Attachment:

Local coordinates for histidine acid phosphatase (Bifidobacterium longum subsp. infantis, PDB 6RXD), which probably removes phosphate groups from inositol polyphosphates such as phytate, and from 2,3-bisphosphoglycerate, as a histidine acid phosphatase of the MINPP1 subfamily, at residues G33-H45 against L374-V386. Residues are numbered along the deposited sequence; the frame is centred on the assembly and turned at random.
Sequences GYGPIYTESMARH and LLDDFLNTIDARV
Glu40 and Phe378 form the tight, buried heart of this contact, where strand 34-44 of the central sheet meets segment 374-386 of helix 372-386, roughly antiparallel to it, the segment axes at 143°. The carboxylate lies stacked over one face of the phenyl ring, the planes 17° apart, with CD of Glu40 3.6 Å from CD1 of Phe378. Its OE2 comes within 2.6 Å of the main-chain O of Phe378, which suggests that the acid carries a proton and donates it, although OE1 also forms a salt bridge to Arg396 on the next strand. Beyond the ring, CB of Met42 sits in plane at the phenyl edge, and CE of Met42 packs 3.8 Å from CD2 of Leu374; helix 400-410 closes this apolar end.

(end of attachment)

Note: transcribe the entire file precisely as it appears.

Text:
Local coordinates for histidine acid phosphatase (Bifidobacterium longum subsp. infantis, PDB 6RXD), which probably removes phosphate groups from inositol polyphosphates such as phytate, and from 2,3-bisphosphoglycerate, as a histidine acid phosphatase of the MINPP1 subfamily, at residues G33-H45 against L374-V386. Residues are numbered along the deposited sequence; the frame is centred on the assembly and turned at random.
Sequences GYGPIYTESMARH and LLDDFLNTIDARV
Glu40 and Phe378 form the tight, buried heart of this contact, where strand 34-44 of the central sheet meets segment 374-386 of helix 372-386, roughly antiparallel to it, the segment axes at 143°. The carboxylate lies stacked over one face of the phenyl ring, the planes 17° apart, with CD of Glu40 3.6 Å from CD1 of Phe378. Its OE2 comes within 2.6 Å of the main-chain O of Phe378, which suggests that the acid carries a proton and donates it, although OE1 also forms a salt bridge to Arg396 on the next strand. Beyond the ring, CB of Met42 sits in plane at the phenyl edge, and CE of Met42 packs 3.8 Å from CD2 of Leu374; helix 400-410 closes this apolar end.